Dodge, PC Week
12 March 2000
That's what two AT&T employees did, operating on a US$150,000 capital budget—chump change by AT&T standards. There's probably a vending machine at AT&T headquarters that generates more sales in a week than what these two guys had to spend on the "Simplog" intranet.
$TB_QUESTION="Are you seeing all that pent-up demand created by Y2K lock-down? And do you know anyone using Win 2000 Professional yet?"; include($DOCUMENT_ROOT."/templates/talkback_box.htm"); ?> Their accomplishment says two things: With perseverance and creativity, you can still get things done inside a huge corporation; and when it comes to the Web, you can do great things on a shoestring, even when prevailing wisdom suggests that sitting tight is the most prudent course.
Let's just look at getting the necessary server capacity. You might be a little light on excess server midrange and mainframe capacity. There was a burst of acquisition activity early last year, but when the Y2K lock-down took hold around June, midrange and high-end sales tanked. So you've probably used up any excess capacity. International Data Corp. defines "midrange" and "high end" (a k a mainframes) as servers costing US$100,000 to US$999,999 and US$1 million or more, respectively.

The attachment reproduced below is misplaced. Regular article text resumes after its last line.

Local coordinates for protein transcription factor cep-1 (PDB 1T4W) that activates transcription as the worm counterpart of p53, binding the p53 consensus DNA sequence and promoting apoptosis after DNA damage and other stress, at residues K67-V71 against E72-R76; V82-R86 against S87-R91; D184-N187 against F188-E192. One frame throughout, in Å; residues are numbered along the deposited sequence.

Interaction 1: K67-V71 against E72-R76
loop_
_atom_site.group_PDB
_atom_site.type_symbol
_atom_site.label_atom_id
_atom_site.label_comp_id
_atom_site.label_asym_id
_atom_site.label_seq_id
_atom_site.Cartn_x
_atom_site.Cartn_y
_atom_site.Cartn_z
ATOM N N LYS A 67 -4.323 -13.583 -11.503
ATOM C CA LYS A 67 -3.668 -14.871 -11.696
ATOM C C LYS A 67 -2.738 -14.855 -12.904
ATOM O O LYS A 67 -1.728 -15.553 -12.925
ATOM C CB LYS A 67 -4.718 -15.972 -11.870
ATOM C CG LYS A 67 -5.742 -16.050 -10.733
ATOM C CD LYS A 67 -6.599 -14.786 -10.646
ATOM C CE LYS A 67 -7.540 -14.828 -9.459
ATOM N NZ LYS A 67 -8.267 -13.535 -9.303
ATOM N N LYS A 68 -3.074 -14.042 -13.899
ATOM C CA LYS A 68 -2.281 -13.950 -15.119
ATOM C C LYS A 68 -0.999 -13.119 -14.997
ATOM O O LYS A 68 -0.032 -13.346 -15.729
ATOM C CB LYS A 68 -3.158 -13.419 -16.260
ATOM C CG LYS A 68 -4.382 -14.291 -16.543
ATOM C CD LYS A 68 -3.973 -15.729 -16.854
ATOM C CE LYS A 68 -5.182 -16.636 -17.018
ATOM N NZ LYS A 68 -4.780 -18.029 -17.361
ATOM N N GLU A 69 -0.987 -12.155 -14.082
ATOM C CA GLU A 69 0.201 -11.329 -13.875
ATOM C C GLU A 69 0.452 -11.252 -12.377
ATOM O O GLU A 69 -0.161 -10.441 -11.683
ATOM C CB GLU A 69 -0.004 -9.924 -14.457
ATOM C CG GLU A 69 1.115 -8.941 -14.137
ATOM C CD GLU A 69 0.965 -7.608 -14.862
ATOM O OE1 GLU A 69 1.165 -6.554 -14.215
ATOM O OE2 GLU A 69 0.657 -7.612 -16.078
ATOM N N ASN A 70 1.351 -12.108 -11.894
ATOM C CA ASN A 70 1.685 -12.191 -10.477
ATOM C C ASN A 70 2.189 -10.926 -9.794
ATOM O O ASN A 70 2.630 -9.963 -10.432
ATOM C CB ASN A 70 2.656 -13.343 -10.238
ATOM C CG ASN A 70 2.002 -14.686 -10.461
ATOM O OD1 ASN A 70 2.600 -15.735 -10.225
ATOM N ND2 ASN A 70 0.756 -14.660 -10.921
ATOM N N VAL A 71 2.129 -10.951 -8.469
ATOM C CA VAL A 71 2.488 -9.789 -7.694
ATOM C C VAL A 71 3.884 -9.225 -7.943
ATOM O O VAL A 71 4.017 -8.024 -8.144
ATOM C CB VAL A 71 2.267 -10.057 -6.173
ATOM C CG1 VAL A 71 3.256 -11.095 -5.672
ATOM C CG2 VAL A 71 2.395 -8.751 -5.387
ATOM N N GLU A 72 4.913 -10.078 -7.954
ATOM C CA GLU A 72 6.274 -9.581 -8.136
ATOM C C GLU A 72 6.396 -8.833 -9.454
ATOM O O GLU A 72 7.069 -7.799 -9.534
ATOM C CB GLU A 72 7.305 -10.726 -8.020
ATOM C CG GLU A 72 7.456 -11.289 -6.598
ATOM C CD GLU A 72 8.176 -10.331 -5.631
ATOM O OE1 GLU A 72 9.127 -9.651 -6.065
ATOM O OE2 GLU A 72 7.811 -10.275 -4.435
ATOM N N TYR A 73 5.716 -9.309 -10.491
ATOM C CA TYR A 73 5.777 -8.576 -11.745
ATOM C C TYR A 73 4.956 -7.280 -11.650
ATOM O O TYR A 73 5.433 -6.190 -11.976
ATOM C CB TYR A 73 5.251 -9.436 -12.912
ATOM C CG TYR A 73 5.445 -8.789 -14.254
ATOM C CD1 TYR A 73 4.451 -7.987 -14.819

Conversely, PC server sales (less than US$25,000) and entry server sales (US$25,001 to US$99,999) soared in 1999, seemingly oblivious to the Y2K lock-down. PC sales registered 26.3 percent growth, generating US$17.3 billion in sales, according to IDC. That compares with 8 percent revenue growth from 1998 to 1999. Entry server revenue grew 10 percent, to US$26 billion.
It's no surprise that e-commerce and intranets (even though Simplog resides on mainframes and older Unix servers) fueled the growth of entry and PC-based servers last year. Without the Y2K scare, the entry and PC numbers would have been stratospheric.
So-called "New Economy" companies and Web projects seem just as insulated from anomalies such as Y2K as their share prices are from the usual stock market influences, such as interest rates and gas prices.
A recent PC Week cover story on analyzing Web data shows the Web is growing up. E-commerce's future belongs to companies that can incisively analyze gobs of data. Sophisticated personalization and content management are also part of the equation in both the business-to-consumer and business-to-business market segments (conducting transactions is simply a given).
The story suggests that the pressure is on from business managers, as well as venture capitalists backing freshly minted dot-coms, for insights into who's doing what on the Web site—and using that intelligence to cultivate customers and drive profit.
Does this suggest a departure from the days when venture capitalists backed anything with a dot-com in its name? The idea of "profit" and "dot-com" used in the same sentence is, well, preposterous! Brand building is the name of the game. Or should I say "was"?
Is the dot-com emphasis edging toward metrics and profits? Slowly, if at all. No dot-com I know is reporting healthy profits.
However, the endgame will be won by the companies that can best read individuals' minds to deliver what they want before they realize they want it. It's possible that someday a Web site will consider it a defeat if consumers had to proactively find a product on their own.